Any documentation to setup bjoern with nginx django?
    Gabriel Domanowski
    @GGG1998
    Hi! Few hours ago bjoern worked OK, but now AttributeError: module 'bjoern' has no attribute 'run'. I can import bjoern but it seems like no methods available
    @madhukar01 use socket to connect with bjoern
    Jonas Haag
    @jonashaag
    @GGG1998 paste dir(bjoern)
    ohenepee
    @ohenepee
    Hello guys... anyone has a Server Sent Events example I can borrow (that's if its possible on bjoern)
    Lev Rubel
    @levchik
    Hi everyone. So I was thinking if bjoern fully utilizes only 1 core ? If I wanted to make use of all available cores, how would I do that? My application heavily uses a lot of requests to external services, so I wondered I could scale bjoern that way.
    Taavi Laanemaa
    @tlaanemaa
    Hello

    I was hoping maybe someone can help me out, I must be doing something wrong here but I've tried everything and cant figure it out.
    Im getting the following error:

    Traceback (most recent call last):
      File "./src/bjoern.py", line 5, in <module>
        bjoern.run(api.app)
    AttributeError: module 'bjoern' has no attribute 'run'

    My bjoern.py file contains the following:

    import bjoern
    import api
    
    if __name__ == '__main__':
        bjoern.run(api.app)

    Thanks!

    Taavi Laanemaa
    @tlaanemaa
    Come to think of it, I should probablly post that as an issue in github so that others who might have a similar problem can find it
    Goldstein
    @GoldsteinE
    Hi! There was a problem for old Python interpreters causing segfault. I patched it in #173, but there is probably need to add checks for null pointers returned from Python C API functions everywhere.
    Александр Сербул
    @AlexanderSerbul
    Good evening! Thank you very much for bjoern WSGI-server! I looked in sources - is it true, that calling slow WSGI-app script (say 30 secs sleep) would block WSGI-server from executing other, say short as 50 ms, scripts from other clients due blocking in 'wsgi_call_application'?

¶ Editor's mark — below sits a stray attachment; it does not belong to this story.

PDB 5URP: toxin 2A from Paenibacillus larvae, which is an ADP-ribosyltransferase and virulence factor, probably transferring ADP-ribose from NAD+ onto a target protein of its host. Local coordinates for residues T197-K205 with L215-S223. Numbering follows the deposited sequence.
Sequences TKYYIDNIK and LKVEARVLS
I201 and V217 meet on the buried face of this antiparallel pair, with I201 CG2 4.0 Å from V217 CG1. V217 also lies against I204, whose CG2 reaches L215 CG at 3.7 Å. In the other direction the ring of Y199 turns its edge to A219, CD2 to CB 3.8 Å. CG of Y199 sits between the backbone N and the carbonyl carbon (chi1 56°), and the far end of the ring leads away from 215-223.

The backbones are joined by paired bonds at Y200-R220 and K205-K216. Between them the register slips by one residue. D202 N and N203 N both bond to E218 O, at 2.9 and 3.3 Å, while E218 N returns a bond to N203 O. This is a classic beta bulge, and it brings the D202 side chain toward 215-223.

Jonas Haag
    @jonashaag
    yes, as is the case with any web server if you mean "slow" = high cpu load
    if "slow" = waiting for i/o, you might want to use multiple forks or "receive steering" with bjoern, or you might want to use a web server with special support for async i/o
    Александр Сербул
    @AlexanderSerbul
    @jonashaag Thank you very much for clarification!
    Tyler Moore
    @devopsec
    @jonashaag We were thinking about implementing opessl wrapped socks on this project for backend https, would this conflict with Ryan's parser or any of the middleware code?
    Jonas Haag
    @jonashaag
    @devopsec not sure but why don't you simply put a reverse proxy in front that does SSL termination
    Tyler Moore
    @devopsec
    That is definitely a solution but seems like a heavy resource solely for SSL termination. Thanks for the suggestion, we're gonna test out the performance when scaling multiple NGINX -> bjoern containers.
    Jonas Haag
    @jonashaag
    heavy resource usage? have you ever run an nginx server? :D it requires like 1MB of ram
    Siddharth Jain
    @SidJain1412
    Hey, I'm testing a CPU intensive flask app using bjoern. I have a 16 core machine, but bjoern only utilises 8 cores. Why is this, and can I make some changes so that it utilises all cores? (as a comparison, waitress uses 16 cores, but performs slightly worse)
    Jonas Haag
    @jonashaag
    bjoern uses 1 core max unless you start it in threaded mode or are using forks
    what concurrency mode are you use
    using
    Siddharth Jain
    @SidJain1412
    thanks for the quick reply, I just ran it using bjoern.run(app, "0.0.0.0", port=80)
    Jonas Haag
    @jonashaag
    In this setup bjoern will use 1 CPU core
    Best way to add concurrency is using forks or multiple instances ("receive steering")
    see wiki for details
    Siddharth Jain
    @SidJain1412
    I'll check out forks, but it seems to be using 8, and by wiki do you mean https://github.com/jonashaag/bjoern/wiki ?
    Kleber Rocha
    @klinux
    Hi, someone is using flask with bjoern? I have a problem with flash messages, it's simple doesn't work.
    Siddharth Jain
    @SidJain1412
    @klinux you mean flash messages don't work when using bjoern, and they do when using flask to run the app?
    Kleber Rocha
    @klinux
    @SidJain1412 I'm sorry, I find out what happens, the problem is oidc config on nginx, the problems is with redirects.
    Interview
    @interviewer_gitlab
    Is it recommended to run bjoern directly without nginx or with nginx in production? (for flask)
    @ankitarya10 did you replace gunicorn with bjoern?
    Jonas Haag
    @jonashaag
    @interviewer_gitlab you should always put a reverse proxy (eg. nginx) in front of the WSGI server